A multi-million dollar award is being offered to help find the Argentine sub that mysteriously went missing three months ago with 44 crew members aboard.
Argentina’s president announced the award when he met with family members of the crew on Feb. 6, although hopes of them surviving faded two weeks after the submarine went missing in November, when all the oxygen on board would have been depleted.
According to Sky News, the defense minister said the reward could be around $4 million, but said the exact figure will be announced later in the week.
The submarine went missing on Nov. 15, sparking a search that roped in assistance from 13 countries.
Family members had previously criticized the government for not communicating with them and abandoning the rescue efforts.
They met with president Mauricio Macri for an hour on Tuesday, pushing for an extension to the search and to allow commercial vessels to join. They say that finding the submarine is important to answer questions about its mysterious disappearance.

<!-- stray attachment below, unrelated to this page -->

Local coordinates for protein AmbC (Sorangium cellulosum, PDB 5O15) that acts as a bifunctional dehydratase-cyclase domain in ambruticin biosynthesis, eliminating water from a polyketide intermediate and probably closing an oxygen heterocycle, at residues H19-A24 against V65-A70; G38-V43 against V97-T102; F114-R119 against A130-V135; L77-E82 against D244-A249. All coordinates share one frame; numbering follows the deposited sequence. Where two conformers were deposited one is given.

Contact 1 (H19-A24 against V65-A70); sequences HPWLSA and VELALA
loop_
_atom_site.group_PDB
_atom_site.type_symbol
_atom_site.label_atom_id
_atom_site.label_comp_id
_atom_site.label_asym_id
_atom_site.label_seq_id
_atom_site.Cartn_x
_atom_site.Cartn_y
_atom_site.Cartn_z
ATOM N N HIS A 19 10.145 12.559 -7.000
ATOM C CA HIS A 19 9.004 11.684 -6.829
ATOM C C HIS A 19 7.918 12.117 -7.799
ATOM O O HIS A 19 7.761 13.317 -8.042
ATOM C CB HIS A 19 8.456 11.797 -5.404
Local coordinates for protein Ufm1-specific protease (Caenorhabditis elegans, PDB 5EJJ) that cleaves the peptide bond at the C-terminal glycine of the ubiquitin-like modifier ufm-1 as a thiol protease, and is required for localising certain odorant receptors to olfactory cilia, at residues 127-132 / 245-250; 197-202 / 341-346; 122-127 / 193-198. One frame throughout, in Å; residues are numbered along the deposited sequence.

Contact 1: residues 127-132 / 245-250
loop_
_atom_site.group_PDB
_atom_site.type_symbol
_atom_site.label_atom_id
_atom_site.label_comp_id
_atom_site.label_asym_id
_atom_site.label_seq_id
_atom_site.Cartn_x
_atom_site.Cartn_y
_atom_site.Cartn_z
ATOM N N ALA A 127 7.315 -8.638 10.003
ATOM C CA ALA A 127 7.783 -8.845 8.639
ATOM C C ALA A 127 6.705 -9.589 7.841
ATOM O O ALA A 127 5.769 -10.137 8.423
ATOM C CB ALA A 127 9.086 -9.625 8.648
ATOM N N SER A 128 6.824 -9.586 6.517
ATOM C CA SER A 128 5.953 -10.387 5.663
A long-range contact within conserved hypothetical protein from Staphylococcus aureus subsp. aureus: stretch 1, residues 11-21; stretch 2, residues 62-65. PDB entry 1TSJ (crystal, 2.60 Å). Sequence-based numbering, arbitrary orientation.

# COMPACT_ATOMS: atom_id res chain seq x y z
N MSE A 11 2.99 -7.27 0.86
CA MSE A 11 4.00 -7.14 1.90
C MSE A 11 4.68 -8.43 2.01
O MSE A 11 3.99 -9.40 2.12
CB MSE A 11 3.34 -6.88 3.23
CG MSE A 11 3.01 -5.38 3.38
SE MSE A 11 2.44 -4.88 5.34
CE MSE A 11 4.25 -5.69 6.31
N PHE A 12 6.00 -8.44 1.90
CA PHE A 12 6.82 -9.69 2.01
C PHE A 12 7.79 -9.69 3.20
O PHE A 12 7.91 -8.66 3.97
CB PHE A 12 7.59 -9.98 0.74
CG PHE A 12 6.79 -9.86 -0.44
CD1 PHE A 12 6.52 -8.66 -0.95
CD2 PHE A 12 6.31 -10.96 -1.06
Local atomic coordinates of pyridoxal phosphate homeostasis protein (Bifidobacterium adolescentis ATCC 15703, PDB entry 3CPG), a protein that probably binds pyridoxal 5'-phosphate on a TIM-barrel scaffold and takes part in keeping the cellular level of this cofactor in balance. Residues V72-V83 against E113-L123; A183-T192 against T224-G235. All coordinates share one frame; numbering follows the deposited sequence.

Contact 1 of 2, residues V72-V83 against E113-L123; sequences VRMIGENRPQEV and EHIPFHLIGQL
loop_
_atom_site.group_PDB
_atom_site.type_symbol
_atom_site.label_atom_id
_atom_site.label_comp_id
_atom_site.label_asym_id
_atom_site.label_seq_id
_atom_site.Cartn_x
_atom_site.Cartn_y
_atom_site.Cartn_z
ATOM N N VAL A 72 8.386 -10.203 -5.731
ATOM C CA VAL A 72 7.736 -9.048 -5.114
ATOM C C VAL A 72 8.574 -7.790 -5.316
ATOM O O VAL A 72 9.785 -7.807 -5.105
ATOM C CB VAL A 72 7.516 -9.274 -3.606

“We want to know what happened: if there was corruption in the arrangement of the ship, if there was negligence, and if it was an accident we also want to know,” Itaí Leguizamón, wife of crew member Germán Oscar Suárez, told reporters, according to Fox. “It would be very helpful to find the submarine to know all that,” Aguad told reporters.
The last communications from the submarine came on Nov. 15 between 1 a.m. and 7:36 a.m. The vessel’s commander reported water leaked into the ventilation system through the sub’s snorkel, reached a battery connection tray in the prow, and “caused a short-circuit and the beginning of a fire, or smoke without flame,” said Enrique Balbi, an Argentine Navy spokesman, Fox reported at the time.
The captain later reported that the incident had been contained by using an alternative battery circuit.
The Argentine Navy later reported an explosion was detected in the area where the submarine disappeared.
Hope of rescuing survivors was mostly abandoned on Nov. 30. The navy said it searched for double the amount of time the submarine would have had oxygen.
The German-built submarine was commissioned in 1985 and got a $12 million retrofitting in 2014.
Peter Svab contributed to this report